Chief of staff Ron Klain tweeted that the bill actually arrived at the White House late Wednesday, more quickly than than anticipated. “We want to move as fast as possible,” he said.
He added, “We will hold our celebration of the signing on Friday, as planned, with congressional leaders!”
Previewing his remarks, Biden said he would “talk about what we’ve been through as a nation this past year, but more importantly, I’m going to talk about what comes next.”
Biden’s challenge Thursday night will be to honor the sacrifices made by Americans over the last year while encouraging them to remain vigilant despite “virus fatigue” and growing impatience to resume normal activities given the tantalizing promise of vaccines. Speaking on the one-year anniversary of the World Health Organization’s declaration of a pandemic, he’ll mourn the dead, but also project optimism about the future.
“This is a chance for him to really beam into everybody’s living rooms and to be both the mourner in chief and to explain how he’s leading the country out of this,” said presidential historian and Rice University professor Douglas Brinkley.
12:07 p.m. From job cuts to online commerce, virus reshaped US economy
WASHINGTON — At first, it was expected to be brief. At least that was the hope.
Instead, a once-in-a-century pandemic has ground on for a year, throwing millions out of work and upending wide swathes of the American economy. Delivery services thrived while restaurants suffered. Home offices replaced downtown offices. Travel and entertainment spending dried up.
The job losses were swift and harsh. But they hardly fell equally across the economy. Black and Hispanic workers fared worse than others. And many women, mostly mothers, felt compelled to quit the workforce to care for children being schooled online from home. Despite the job cuts, Americans as a whole socked away a record level of savings, buoyed by government aid to the unemployed and income that higher-paid workers, hunkered down at home, managed to squirrel away.
After a year of ghostly airports, empty sports stadiums and constant Zoom meetings, growing signs suggest that the economy is strengthening. Hiring picked up in February. Business restrictions have eased as the pace of viral infections has ebbed. Yet the economy remains far from normal.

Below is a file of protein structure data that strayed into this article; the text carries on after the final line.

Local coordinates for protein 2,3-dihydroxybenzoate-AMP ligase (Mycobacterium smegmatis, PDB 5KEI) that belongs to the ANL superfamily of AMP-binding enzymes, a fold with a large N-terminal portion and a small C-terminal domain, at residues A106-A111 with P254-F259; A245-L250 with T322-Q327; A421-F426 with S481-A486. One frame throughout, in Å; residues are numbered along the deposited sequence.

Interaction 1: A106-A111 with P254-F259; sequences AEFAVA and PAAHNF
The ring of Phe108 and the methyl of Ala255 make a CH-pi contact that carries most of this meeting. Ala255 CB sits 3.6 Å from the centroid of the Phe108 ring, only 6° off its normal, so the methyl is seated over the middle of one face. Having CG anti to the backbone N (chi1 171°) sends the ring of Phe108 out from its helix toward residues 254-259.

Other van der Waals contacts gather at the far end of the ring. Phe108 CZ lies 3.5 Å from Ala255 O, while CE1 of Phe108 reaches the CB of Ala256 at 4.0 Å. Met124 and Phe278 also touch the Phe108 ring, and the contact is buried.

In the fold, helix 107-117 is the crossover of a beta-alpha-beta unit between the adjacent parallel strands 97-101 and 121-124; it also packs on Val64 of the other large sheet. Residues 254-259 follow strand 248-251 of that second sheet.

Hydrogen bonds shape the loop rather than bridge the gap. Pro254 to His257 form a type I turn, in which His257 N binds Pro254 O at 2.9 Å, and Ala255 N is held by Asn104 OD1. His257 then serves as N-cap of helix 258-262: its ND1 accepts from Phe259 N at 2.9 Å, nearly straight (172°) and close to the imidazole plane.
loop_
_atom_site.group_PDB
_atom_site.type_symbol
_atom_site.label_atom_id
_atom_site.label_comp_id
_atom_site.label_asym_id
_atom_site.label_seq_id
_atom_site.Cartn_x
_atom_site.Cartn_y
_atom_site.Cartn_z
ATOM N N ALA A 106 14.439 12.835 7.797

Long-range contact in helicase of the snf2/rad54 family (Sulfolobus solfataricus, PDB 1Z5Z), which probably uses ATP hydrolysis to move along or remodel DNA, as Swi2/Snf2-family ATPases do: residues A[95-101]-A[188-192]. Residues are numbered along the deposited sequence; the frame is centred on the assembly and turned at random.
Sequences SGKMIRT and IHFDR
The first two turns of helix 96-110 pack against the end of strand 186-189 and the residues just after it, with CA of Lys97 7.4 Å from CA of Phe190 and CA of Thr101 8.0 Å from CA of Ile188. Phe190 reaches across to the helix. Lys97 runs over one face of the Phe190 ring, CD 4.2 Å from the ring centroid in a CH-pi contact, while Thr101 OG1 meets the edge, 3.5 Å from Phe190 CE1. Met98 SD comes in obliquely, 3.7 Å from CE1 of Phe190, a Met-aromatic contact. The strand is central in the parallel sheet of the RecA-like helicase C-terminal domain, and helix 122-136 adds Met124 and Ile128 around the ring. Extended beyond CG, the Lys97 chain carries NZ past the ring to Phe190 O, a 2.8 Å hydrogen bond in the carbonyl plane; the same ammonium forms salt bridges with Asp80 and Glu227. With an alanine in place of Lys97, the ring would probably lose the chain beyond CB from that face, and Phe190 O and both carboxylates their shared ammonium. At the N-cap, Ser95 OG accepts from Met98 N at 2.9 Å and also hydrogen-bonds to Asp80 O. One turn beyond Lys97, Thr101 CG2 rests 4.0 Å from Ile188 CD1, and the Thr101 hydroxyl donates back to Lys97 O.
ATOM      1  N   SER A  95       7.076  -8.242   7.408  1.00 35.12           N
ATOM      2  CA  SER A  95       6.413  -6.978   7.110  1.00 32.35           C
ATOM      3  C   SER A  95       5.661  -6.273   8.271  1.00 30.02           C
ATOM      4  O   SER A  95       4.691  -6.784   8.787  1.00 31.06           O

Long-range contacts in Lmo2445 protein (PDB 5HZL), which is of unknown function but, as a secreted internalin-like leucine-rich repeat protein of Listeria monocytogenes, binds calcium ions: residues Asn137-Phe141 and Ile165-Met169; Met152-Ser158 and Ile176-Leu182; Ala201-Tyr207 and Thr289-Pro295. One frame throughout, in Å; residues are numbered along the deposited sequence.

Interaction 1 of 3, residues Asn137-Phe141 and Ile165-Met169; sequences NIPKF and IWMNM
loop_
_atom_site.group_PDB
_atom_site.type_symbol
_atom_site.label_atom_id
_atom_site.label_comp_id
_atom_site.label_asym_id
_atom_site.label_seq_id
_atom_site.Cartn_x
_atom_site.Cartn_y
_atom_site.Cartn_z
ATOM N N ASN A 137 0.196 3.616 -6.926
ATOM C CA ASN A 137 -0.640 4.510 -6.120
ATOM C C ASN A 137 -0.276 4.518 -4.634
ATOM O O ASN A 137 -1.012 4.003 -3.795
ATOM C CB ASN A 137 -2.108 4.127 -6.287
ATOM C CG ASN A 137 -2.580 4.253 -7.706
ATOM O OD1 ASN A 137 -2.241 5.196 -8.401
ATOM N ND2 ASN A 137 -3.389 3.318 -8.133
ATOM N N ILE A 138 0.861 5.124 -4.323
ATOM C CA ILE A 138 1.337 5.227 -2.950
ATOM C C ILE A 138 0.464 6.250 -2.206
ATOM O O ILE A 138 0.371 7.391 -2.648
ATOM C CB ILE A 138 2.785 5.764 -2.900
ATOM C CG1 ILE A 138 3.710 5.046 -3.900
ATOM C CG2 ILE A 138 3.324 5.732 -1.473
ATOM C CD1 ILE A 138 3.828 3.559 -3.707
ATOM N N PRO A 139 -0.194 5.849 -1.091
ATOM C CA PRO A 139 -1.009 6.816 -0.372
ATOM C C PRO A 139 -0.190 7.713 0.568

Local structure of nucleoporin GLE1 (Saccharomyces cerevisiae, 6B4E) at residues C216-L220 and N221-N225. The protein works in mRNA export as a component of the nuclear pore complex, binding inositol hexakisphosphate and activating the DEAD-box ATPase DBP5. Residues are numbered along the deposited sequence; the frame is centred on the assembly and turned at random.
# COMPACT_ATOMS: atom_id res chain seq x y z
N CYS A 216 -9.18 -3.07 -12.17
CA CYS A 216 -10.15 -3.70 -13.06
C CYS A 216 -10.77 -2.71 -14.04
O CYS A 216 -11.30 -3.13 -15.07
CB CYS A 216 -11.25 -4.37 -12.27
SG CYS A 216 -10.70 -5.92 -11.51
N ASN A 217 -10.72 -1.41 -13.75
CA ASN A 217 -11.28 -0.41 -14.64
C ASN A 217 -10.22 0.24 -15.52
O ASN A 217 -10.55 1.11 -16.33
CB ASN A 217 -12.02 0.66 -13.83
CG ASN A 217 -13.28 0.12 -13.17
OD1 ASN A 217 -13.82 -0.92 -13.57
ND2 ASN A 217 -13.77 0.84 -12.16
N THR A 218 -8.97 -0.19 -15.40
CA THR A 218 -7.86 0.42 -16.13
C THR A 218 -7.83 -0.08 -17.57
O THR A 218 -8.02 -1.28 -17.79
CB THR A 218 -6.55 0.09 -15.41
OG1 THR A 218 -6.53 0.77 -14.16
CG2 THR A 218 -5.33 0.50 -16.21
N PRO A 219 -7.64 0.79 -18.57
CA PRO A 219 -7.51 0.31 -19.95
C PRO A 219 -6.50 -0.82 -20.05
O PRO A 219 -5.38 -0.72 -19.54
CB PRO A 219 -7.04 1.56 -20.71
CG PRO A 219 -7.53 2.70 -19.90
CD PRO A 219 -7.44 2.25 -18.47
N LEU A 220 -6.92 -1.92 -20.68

Here’s where things stand at the one-year mark:
11:40 a.m. 1 in 5 in US lost someone close in pandemic: poll
WASHINGTON — About 1 in 5 Americans say they lost a relative or close friend to the coronavirus, highlighting the division between heartache and hope as the country itches to get back to normal a year into the pandemic.
A new poll from The Associated Press-NORC Center for Public Affairs Research illustrates how the stage is set for a two-tiered recovery. The public’s worry about the virus has dropped to its lowest point since the fall, before the holidays brought skyrocketing cases into the new year.
But people still in mourning express frustration at the continued struggle to stay safe.
“We didn’t have a chance to grieve. It’s almost like it happened yesterday for us. It’s still fresh,” said Nettie Parks of Volusia County, Florida, whose only brother died of COVID-19 last April. Because of travel restrictions, Parks and her five sisters have yet to hold a memorial.
Parks, 60, said she retired from her customer service job last year in part because of worry about workplace exposure, and now she is watching with dread as more states and cities relax health rules.